As you open the skylight and climb through, leaving your bundle of old contradictions behind, there is room for you and the answer to that question. Nothing else.

When you climb through into the fresh air and freedom, you realise that you knew the answer to that question all along.

And you take it with you.

The Trouble with Rock Pools



A life in the shallows (c) Callum Stannard Photography

The Trouble with Rock Pools

The trouble with rock pools

Lies in their ability to amuse for hours

Within the umbilical of the shore

Brand new worlds in a bucket

Full of small, perfectly formed life

Not going very far.

Toe-dipping experience, warm, comfortable

Filled with tiny creatures of no moment

Inching their way around pebbles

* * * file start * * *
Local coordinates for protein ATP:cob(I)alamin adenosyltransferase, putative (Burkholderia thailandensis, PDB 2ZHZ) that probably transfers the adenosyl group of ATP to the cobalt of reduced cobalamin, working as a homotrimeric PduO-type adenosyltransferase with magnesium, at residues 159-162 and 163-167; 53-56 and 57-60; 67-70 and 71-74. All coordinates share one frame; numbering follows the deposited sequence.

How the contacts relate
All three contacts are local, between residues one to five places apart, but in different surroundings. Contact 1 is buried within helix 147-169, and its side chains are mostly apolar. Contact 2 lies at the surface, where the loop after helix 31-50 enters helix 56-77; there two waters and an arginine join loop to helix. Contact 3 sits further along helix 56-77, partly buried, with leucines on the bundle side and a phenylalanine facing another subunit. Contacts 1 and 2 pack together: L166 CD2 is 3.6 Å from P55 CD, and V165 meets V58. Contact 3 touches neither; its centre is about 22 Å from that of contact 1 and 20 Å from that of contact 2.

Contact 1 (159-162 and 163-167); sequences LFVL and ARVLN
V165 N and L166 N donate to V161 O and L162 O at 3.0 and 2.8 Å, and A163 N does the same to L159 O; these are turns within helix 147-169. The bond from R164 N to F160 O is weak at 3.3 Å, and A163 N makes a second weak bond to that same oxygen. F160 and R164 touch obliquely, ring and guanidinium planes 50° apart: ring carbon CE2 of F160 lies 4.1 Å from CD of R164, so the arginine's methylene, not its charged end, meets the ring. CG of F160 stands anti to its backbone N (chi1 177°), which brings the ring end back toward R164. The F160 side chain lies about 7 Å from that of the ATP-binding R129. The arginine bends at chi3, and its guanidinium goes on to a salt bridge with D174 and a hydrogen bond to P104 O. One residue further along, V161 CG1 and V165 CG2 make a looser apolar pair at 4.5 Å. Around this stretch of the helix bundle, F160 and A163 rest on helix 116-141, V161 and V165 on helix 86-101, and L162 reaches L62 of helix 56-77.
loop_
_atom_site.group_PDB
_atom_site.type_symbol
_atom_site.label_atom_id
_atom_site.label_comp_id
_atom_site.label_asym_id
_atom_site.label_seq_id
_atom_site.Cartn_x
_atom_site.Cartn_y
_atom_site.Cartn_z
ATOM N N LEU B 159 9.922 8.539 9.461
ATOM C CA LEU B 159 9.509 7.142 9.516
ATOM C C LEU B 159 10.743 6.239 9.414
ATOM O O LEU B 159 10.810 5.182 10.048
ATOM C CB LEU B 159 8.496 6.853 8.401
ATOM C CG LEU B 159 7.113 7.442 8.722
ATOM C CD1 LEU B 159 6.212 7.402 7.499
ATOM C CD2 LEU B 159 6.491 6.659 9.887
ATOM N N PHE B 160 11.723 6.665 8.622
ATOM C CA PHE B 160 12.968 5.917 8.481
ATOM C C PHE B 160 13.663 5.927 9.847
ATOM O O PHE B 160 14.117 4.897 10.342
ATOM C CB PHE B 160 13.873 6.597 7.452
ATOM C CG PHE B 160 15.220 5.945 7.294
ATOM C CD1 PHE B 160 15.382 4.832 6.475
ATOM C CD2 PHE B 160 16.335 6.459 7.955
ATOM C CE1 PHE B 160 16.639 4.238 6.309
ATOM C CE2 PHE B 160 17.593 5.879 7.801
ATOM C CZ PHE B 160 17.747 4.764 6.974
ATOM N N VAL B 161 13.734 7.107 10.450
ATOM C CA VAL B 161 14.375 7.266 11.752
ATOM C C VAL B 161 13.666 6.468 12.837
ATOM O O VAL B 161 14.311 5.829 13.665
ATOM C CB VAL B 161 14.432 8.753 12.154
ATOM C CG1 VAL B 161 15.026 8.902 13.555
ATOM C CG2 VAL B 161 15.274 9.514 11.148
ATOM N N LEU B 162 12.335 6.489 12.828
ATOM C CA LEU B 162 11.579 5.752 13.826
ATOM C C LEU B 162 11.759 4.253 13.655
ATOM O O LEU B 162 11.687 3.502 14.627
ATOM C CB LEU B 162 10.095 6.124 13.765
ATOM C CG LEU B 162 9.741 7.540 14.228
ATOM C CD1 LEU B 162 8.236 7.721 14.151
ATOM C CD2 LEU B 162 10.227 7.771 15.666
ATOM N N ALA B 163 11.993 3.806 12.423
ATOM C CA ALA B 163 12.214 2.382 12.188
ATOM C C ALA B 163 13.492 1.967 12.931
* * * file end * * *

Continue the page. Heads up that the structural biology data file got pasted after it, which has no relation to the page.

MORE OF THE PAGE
Winking at you with their baby claws

Raised in small battlefield surrender

Our shadows fly over the surface, somehow

More courageous, yet not immersed

The seaweed is a figleaf not a forest,

Easy to look beneath and the silver shadows

darting hint at more but we always get less.

The sun shines on the familiar, warming and dispersing

A step away from condensation, the tide runs half a lap

The seagulls move in different circles

The first wind never quite gets its second

We are safe where we can see, sure

That we will never be out of our depth

We paddle, not plunge

The trails of our life idle on the surface

Too small even for horizons

Learned in an instant, available the same time tomorrow

Same time, same place, same me

Asking is this a small break in the beach

Or a taste of the ocean?

The trouble with rock pools

Lies with our fascination with life in the shallows

Instead of the land out to sea.



Roy Stannard

7th October 2010